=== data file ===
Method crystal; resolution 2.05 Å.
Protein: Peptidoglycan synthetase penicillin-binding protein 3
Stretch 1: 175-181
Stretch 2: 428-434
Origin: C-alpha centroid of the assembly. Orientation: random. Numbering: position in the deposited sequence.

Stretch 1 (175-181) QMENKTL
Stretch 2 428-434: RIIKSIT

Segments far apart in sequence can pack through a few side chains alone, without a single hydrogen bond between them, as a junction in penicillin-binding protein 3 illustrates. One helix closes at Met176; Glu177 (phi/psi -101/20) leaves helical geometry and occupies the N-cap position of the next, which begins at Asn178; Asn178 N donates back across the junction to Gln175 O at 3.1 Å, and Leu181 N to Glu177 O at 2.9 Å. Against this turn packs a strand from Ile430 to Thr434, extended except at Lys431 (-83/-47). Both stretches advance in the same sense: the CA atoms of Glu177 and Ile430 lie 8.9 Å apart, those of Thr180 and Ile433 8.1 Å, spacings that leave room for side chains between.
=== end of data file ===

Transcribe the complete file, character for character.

Method crystal; resolution 2.05 Å.
Protein: Peptidoglycan synthetase penicillin-binding protein 3
Stretch 1: 175-181
Stretch 2: 428-434
Origin: C-alpha centroid of the assembly. Orientation: random. Numbering: position in the deposited sequence.

Stretch 1 (175-181) QMENKTL
Stretch 2 428-434: RIIKSIT

Segments far apart in sequence can pack through a few side chains alone, without a single hydrogen bond between them, as a junction in penicillin-binding protein 3 illustrates. One helix closes at Met176; Glu177 (phi/psi -101/20) leaves helical geometry and occupies the N-cap position of the next, which begins at Asn178; Asn178 N donates back across the junction to Gln175 O at 3.1 Å, and Leu181 N to Glu177 O at 2.9 Å. Against this turn packs a strand from Ile430 to Thr434, extended except at Lys431 (-83/-47). Both stretches advance in the same sense: the CA atoms of Glu177 and Ile430 lie 8.9 Å apart, those of Thr180 and Ile433 8.1 Å, spacings that leave room for side chains between.